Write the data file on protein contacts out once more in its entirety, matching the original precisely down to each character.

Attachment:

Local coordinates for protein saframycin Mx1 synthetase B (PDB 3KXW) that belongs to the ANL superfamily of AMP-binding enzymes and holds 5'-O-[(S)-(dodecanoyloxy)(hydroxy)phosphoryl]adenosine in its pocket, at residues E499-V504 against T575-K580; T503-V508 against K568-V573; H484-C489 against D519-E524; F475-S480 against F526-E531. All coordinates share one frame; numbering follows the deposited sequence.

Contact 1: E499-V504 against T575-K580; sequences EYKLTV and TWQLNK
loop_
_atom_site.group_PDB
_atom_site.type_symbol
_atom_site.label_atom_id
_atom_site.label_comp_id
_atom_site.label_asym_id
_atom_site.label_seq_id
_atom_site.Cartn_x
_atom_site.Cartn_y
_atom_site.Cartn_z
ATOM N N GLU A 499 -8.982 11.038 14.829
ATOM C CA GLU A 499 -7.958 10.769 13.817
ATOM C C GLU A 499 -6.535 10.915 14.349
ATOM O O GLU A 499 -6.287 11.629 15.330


Local coordinates for protein saframycin Mx1 synthetase B (PDB 3KXW) that belongs to the ANL superfamily of AMP-binding enzymes and holds 5'-O-[(S)-(dodecanoyloxy)(hydroxy)phosphoryl]adenosine in its pocket, at residues E499-V504 against T575-K580; T503-V508 against K568-V573; H484-C489 against D519-E524; F475-S480 against F526-E531. All coordinates share one frame; numbering follows the deposited sequence.

Contact 1: E499-V504 against T575-K580; sequences EYKLTV and TWQLNK
loop_
_atom_site.group_PDB
_atom_site.type_symbol
_atom_site.label_atom_id
_atom_site.label_comp_id
_atom_site.label_asym_id
_atom_site.label_seq_id
_atom_site.Cartn_x
_atom_site.Cartn_y
_atom_site.Cartn_z
ATOM N N GLU A 499 -8.982 11.038 14.829
ATOM C CA GLU A 499 -7.958 10.769 13.817
ATOM C C GLU A 499 -6.535 10.915 14.349
ATOM O O GLU A 499 -6.287 11.629 15.330